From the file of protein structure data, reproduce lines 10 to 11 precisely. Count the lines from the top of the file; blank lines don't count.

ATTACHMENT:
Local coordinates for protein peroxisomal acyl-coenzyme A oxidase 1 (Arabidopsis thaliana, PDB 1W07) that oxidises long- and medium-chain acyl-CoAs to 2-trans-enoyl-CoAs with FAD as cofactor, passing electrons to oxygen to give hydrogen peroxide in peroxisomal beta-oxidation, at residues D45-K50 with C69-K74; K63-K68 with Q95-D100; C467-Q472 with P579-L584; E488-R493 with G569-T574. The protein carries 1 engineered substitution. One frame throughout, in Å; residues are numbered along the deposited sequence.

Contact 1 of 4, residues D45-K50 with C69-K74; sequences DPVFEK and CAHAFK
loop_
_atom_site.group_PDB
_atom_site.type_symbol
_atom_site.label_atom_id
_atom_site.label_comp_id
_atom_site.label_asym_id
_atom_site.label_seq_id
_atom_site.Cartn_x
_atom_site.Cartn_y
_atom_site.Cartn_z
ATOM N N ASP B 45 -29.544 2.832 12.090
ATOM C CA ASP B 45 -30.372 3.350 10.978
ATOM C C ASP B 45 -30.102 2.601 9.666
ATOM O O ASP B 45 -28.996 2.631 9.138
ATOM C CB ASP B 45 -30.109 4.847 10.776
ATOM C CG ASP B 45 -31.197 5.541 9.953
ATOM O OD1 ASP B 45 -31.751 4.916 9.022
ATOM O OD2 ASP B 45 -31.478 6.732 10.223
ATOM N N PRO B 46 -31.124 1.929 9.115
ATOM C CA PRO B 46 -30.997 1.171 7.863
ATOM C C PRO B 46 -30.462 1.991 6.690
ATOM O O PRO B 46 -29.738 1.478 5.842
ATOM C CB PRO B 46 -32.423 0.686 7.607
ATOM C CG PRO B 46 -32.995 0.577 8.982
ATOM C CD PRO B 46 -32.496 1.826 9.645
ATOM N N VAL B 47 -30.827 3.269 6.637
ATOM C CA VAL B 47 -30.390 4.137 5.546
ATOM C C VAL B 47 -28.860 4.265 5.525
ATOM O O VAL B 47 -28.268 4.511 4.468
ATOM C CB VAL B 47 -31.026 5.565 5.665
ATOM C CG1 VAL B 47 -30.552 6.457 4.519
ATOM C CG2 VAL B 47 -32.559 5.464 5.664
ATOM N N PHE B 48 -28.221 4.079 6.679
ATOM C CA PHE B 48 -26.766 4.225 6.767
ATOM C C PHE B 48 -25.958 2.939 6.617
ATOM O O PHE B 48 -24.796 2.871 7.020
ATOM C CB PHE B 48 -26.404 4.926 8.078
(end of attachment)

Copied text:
_atom_site.Cartn_x
_atom_site.Cartn_y